Employing a Hierarchical Methodology for SoC Testing

By Tessent Solutions

When faced with a complex problem, engineers often employ a divide and conquer approach to efficiently come up with a solution. They break up a problem into sub-problems of the same type, solve these sub-problems, and then combine the results at the top level. They develop a hierarchy. Complex System on a Chip (SoC) designs are no exception…

These designs are built using a hierarchical structure of cores that tackle specific functionality, which together form the overall system. So, it is no wonder that test engineers employ a hierarchical DFT methodology for SoCs. Why? Because the SoC is already hierarchical and they do not have the time and compute resources to run a flow that includes analyzing all the SoC DFT structures and patterns at once.

The Tessent team has developed an RTL-based hierarchical DFT methodology that includes inserting all DFT (including BIST for memory and logic) at the core level and the generation and verification of test patterns either for a single core or a group of cores. The core or a group of cores is the least common denominator in a hierarchical flow and it is the lowest hierarchical level at which test patterns are applied.

In order to effectively segment the design so that hierarchical DFT can be performed at lower core levels, each core (or group of cores) must be properly isolated. Two key components of core isolation are:

  • Core-level clocking: placing clock control logic inside the core that is programmable by scan data. This is easily achievable by inserting on-chip clock controllers (OCCs) into the core with Tessent ScanPro, which has the benefit of automated setup and test procedure creation during ATPG.
  • Wrapper chains: provide guaranteed control for all inputs of a core and guaranteed observation of the outputs. As long as you can access the wrapper chain, you can test that core without compromising test coverage. When testing the contents of the core, otherwise known as Internal mode, the wrapper chains are configured to launch values into the core and capture responses coming out. In External mode, the core reconfigures the wrapper chains to launch values from the core outputs to test chip-level glue logic and interconnect while core inputs capture the responses. The wrapper chains, therefore, delineate between the logic tested in Internal mode and the logic tested in External mode.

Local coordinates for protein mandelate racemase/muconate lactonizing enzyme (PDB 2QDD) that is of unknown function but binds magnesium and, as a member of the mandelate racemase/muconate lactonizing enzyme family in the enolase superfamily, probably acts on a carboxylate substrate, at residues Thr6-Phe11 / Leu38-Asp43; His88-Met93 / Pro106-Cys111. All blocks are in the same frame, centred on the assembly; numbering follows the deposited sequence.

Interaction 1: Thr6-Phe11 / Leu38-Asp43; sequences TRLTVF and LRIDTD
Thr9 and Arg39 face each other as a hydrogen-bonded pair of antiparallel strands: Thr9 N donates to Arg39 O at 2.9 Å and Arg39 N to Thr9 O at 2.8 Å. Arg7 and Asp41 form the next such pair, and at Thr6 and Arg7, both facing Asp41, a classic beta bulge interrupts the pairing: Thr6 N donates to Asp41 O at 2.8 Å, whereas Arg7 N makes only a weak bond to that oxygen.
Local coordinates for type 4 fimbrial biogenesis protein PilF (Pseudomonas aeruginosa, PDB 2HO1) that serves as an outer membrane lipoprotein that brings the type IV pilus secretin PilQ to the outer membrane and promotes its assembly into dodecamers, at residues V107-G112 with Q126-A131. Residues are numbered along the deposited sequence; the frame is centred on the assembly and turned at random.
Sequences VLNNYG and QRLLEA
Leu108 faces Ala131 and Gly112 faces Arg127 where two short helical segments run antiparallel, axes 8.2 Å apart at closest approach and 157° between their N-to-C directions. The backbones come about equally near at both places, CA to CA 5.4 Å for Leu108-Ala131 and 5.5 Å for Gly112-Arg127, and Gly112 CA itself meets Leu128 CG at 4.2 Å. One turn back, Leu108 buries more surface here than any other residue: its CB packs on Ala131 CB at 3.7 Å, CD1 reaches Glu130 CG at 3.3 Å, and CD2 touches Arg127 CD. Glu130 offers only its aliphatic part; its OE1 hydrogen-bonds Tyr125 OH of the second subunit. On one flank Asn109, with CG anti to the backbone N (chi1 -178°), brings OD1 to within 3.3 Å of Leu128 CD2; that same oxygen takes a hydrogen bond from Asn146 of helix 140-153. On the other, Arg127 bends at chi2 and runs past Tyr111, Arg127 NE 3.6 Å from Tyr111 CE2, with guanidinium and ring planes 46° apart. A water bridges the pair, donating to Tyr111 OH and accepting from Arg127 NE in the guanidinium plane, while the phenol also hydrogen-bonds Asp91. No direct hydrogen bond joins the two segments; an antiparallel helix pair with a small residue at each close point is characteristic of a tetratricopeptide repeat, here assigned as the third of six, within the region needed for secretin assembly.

In addition to the wrapper chains and clock control logic, it is also necessary to insert all scan chains, compression logic, memory BIST, logic BIST, IJTAG, and other control logic to make the core “DFT complete.” After the core is “DFT complete” it is possible to generate a set of scan patterns at the core level that can subsequently be retargeted to the chip level.

Creating “DFT Complete” cores results in a great deal of information about various DFT logic configurations, test modes (Internal and External), and test results such as patterns and fault data. The Tessent Shell Database (TSDB) enables all Tessent tools to use a unified flow, database, and user interface in order to track, store, and retrieve information necessary for integration and setup at each step, all the way to chip level. This flow significantly reduces the effort and risk of managing several error-prone tasks such as setting up the design for a specific mode of operation.

One of the key enabling technologies used in the Tessent flow is based on IJTAG. Typically, setting up the design for various test modes and at different levels of hierarchy is a very time-consuming and error-prone task. Using IJTAG, access to Tessent and other IEEE-compatible third-party IP is standardized through a common TAP controller. Higher level tool commands and procedures provide you with a simple interface for specifying the desired configuration while the tool manages the creation and tracking of all lower-level test cycles.


Employing the hierarchical test methodology has an incredible impact on SoC testing, including:

  • ATPG, Verilog simulation, and diagnosis runtimes reduced by 5x-10x
  • Memory footprint reduced by 5x-10x
  • Scan pattern verification reduced by 5x-10x
  • Pattern count reduction by as much as 2x

Learn all the details about the hierarchical DFT methodology and how you can reduce time and compute resources in our whitepaper here.

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This article first appeared on the Siemens Digital Industries Software blog at